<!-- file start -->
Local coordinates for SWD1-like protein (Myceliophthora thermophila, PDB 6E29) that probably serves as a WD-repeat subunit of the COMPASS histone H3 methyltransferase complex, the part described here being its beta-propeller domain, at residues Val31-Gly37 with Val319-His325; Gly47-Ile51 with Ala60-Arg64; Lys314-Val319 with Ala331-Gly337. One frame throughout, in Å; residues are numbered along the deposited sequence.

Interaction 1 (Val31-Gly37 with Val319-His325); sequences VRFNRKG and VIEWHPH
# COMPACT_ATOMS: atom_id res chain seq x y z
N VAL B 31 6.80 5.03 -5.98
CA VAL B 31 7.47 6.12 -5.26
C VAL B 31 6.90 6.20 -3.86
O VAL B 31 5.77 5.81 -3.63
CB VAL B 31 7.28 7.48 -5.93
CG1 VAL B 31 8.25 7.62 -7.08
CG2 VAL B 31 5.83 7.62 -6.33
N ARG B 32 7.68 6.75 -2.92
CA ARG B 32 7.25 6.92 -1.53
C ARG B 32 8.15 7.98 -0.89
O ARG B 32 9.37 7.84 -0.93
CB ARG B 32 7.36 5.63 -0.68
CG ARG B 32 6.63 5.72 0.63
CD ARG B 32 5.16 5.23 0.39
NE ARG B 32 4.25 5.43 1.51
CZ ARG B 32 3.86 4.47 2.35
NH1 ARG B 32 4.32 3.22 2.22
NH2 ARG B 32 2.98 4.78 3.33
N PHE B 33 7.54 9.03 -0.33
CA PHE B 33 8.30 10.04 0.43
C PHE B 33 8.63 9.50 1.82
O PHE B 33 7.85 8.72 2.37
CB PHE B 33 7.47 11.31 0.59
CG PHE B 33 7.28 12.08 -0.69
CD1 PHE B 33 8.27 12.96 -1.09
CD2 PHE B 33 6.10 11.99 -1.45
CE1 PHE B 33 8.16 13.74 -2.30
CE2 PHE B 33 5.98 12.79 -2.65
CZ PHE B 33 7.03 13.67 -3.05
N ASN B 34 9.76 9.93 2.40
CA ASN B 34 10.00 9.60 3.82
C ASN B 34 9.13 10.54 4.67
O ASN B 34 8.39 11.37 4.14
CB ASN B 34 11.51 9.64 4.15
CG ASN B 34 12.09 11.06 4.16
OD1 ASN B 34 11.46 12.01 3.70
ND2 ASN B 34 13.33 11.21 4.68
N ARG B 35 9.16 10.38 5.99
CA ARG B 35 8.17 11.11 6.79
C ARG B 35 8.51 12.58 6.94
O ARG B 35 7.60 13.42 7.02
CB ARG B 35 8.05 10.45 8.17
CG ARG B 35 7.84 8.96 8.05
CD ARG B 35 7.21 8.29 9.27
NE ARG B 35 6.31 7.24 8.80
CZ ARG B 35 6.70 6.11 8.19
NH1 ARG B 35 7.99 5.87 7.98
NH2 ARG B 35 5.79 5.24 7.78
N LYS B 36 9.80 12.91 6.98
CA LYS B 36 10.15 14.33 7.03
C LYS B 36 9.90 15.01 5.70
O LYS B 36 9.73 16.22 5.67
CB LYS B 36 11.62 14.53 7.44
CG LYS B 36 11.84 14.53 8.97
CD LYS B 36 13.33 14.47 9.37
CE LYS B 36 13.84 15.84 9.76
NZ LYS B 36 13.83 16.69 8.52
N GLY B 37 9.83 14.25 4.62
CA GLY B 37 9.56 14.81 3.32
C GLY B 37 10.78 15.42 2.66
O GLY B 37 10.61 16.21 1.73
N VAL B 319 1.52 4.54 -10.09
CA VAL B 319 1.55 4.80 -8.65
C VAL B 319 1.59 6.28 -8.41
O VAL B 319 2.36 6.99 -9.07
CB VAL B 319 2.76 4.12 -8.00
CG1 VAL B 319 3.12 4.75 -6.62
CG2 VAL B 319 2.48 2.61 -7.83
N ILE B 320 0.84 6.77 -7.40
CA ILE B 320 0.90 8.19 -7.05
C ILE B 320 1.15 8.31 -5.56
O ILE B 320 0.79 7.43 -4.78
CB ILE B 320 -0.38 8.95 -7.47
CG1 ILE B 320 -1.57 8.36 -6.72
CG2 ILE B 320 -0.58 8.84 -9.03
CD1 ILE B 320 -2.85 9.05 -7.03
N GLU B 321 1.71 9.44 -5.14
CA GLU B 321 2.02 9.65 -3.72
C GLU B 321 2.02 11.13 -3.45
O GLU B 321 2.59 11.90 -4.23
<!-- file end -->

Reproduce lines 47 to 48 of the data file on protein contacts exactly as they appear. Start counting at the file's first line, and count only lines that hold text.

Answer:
CD ARG B 35 7.21 8.29 9.27
NE ARG B 35 6.31 7.24 8.80